Packing, foraging and stitching

19 04 2010

Today, I started the Great Packing.  I reserved a van for May 3rd and told the landlady that we would be out by then.  The move, now, has officially begun.

I realized that I know why I was putting off this move, more than others before it.  While I was packing, a huge thing was on my mind: “Is this going to my house, or his house?  Do I need one of these?  Should we make a list of things that we don’t have duplicates of?” and, perhaps the hardest “How the heck am I going to do this whole financial independence thing?”

It’s much more pleasant to just ignore these things, and procrastinate on packing and just go outside and forage.  Which is what I ended up doing.  To my credit, it was a pre-planned adventure.

I gathered with three other women, who were all more knowledgeable about wild plants than I, and with little A, we walked down to a river path with a great nettle patch.

I learned so many plants today!  The first one we encountered, growing in someone’s lawn, was garlic mustard.

Garlic mustard has a nice spicy flavour and can be used in salads and in pesto.  It can also, apparently, be dried and used as an herb in cooking.  I find it quite delicious!  It is also an invasive species and takes over native plant habitat in North America.  We picked and ate a bunch, and little A really loved it. 🙂

Our “guide” also informed us of the process she goes through to honour the plants that are offering their leaves to us.  She recommended we give an offering (tobacco, cornmeal or reiki were her recommendations) to complete the energy exchange.  She also recommended, which I already do, that we ask the plant if it would like to give of itself.  I usually find that leafy food plants are pretty willing to part with their leaves, as that is what they are here to do: be primary producers!

We next came across stinging nettle, which was what I was really interested in learning how to harvest.  Little A and I drink nettle ta almost every morning and I was super excited to find out that we can harvest nettles locally!  YAY!

Stinging nettles are incredibly nutritious: high in vitamins C and K, and high in calcium and iron.  They also act as a cleanser and an alkalinizer in the body.  Nettles are best harvested for food in early spring.  They can also be dried for tea for later in the year.  In food, nettles can be used instead of spinach, as they have a similar taste.  Tonight, we put our nettles in a pasta dish and they were delicious!! Chris even ate them.  Little A liked eating the raw leaves, but you have to be pretty careful to get the stingers out.  I got stung quite a bit, and though it was painful at first, my body easily aclimatized to the stinging.  Apparently, the sting induces an immune system response and boosts the immune system.  Apparently the stings are also good at treating arthritis, though I don’t really know how that works…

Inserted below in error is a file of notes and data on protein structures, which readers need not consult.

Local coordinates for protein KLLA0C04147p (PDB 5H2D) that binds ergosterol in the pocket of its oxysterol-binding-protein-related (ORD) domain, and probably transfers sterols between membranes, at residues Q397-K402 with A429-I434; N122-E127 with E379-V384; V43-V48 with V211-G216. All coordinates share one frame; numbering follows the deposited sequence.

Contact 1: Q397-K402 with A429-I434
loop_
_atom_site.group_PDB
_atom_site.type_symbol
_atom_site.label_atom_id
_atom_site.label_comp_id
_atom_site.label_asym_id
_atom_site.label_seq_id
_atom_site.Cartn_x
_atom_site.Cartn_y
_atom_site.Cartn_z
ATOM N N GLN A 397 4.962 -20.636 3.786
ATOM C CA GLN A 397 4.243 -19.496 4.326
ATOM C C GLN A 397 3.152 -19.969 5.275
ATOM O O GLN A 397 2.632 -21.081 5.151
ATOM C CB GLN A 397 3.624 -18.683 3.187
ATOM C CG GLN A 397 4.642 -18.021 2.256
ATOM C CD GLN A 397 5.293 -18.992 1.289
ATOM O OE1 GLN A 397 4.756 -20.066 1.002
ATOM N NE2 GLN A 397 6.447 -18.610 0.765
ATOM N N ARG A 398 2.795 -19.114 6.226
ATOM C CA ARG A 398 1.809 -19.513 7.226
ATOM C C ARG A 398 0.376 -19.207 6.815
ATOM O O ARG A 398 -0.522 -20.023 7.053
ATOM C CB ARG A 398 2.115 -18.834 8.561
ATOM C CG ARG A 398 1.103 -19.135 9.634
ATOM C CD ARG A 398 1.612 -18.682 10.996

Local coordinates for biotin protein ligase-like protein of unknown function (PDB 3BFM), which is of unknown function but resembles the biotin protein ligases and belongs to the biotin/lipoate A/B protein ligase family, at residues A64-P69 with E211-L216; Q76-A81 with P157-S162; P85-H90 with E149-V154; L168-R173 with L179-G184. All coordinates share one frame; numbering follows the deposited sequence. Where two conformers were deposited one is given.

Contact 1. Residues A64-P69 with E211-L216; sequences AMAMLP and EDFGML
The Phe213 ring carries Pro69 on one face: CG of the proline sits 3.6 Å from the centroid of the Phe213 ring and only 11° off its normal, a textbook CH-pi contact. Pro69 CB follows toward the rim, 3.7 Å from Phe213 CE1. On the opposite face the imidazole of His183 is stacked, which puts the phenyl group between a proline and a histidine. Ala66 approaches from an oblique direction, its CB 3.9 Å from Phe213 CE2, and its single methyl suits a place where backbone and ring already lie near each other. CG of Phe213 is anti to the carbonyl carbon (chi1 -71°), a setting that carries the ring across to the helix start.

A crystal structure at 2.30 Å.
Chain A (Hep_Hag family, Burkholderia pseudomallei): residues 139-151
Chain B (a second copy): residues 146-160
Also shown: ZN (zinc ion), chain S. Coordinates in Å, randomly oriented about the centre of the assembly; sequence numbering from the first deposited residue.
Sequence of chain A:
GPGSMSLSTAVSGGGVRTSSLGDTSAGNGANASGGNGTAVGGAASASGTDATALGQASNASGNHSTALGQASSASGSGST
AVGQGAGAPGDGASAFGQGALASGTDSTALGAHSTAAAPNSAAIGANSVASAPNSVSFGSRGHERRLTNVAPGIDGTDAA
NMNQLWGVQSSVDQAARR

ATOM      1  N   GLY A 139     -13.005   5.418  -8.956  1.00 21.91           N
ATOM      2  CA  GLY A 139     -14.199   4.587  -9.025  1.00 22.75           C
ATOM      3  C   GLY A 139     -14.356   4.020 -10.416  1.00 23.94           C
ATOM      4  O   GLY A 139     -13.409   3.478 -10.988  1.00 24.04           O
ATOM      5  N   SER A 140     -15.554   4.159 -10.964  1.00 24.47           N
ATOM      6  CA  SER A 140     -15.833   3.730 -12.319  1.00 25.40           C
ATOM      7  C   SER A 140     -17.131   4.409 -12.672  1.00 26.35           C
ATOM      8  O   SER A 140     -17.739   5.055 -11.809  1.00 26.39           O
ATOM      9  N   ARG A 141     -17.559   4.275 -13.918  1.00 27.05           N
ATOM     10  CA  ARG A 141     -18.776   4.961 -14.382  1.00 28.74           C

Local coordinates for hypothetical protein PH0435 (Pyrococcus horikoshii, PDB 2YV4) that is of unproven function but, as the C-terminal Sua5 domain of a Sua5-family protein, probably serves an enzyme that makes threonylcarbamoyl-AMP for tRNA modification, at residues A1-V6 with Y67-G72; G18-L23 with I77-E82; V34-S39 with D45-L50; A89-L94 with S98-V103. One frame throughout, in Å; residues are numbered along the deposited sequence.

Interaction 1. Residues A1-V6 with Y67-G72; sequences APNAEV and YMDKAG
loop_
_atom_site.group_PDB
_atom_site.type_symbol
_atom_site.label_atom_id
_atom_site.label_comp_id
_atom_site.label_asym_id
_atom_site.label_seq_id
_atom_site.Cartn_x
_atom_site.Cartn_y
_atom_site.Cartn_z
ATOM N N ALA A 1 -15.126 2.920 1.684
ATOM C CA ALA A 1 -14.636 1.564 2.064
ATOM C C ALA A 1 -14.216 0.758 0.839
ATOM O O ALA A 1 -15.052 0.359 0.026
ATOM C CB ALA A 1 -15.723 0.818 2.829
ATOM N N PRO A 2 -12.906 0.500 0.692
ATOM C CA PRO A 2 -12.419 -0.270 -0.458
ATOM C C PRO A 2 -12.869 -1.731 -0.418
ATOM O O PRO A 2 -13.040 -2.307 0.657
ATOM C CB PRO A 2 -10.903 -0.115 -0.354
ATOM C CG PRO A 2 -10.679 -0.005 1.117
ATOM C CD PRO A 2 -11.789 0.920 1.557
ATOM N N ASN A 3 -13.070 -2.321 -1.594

We searched for wild leeks, but found none.  We also found motherwort, yellow dock and burdock.

And, I got to strengthen bonds with some of the most amazing women I know around these parts, which was a real blessing.

I feel so happy that little A is able to have these experiences of learning the plants, being with the Earth, sharing with wise women and growing up connected.

Finally, when I came home, I made dinner and worked on my stitching.  I started a new project, which is a mother-tree-birth-goddess.  I’m really excited because this is a piece that I created myself and am designing the stitches for myself!  WOOHOO!  It feels like real creativity.  I think this will either be a wall hanging or a journal cover.  It’s so much easier to stitch on regular fabric.  Velour is really hard to embroider on.  I would definitely not recommend it to anyone for their first project.

I was going to show you a fairly bad photo of the current stitching, but my computer is on the fritz.  So, you will all have to wait for a much better picture later this week. 🙂

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